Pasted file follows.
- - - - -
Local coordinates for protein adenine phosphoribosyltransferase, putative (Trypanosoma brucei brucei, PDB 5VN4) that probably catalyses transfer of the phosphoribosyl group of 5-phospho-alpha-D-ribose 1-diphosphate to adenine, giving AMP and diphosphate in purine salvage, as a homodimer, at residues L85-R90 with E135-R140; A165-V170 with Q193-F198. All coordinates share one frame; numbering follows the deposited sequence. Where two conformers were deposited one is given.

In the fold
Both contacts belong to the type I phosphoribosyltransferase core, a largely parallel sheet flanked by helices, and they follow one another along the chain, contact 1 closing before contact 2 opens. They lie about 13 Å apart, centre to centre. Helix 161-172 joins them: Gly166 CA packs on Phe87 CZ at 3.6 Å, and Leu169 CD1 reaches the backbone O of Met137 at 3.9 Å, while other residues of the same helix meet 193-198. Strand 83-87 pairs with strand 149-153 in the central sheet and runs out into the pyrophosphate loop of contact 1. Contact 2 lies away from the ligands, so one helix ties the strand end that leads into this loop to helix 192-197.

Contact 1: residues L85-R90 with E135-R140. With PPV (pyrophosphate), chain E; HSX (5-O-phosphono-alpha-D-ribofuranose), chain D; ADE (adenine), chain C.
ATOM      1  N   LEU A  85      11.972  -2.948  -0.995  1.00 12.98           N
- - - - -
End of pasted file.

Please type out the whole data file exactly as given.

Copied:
Local coordinates for protein adenine phosphoribosyltransferase, putative (Trypanosoma brucei brucei, PDB 5VN4) that probably catalyses transfer of the phosphoribosyl group of 5-phospho-alpha-D-ribose 1-diphosphate to adenine, giving AMP and diphosphate in purine salvage, as a homodimer, at residues L85-R90 with E135-R140; A165-V170 with Q193-F198. All coordinates share one frame; numbering follows the deposited sequence. Where two conformers were deposited one is given.

In the fold
Both contacts belong to the type I phosphoribosyltransferase core, a largely parallel sheet flanked by helices, and they follow one another along the chain, contact 1 closing before contact 2 opens. They lie about 13 Å apart, centre to centre. Helix 161-172 joins them: Gly166 CA packs on Phe87 CZ at 3.6 Å, and Leu169 CD1 reaches the backbone O of Met137 at 3.9 Å, while other residues of the same helix meet 193-198. Strand 83-87 pairs with strand 149-153 in the central sheet and runs out into the pyrophosphate loop of contact 1. Contact 2 lies away from the ligands, so one helix ties the strand end that leads into this loop to helix 192-197.

Contact 1: residues L85-R90 with E135-R140. With PPV (pyrophosphate), chain E; HSX (5-O-phosphono-alpha-D-ribofuranose), chain D; ADE (adenine), chain C.
ATOM      1  N   LEU A  85      11.972  -2.948  -0.995  1.00 12.98           N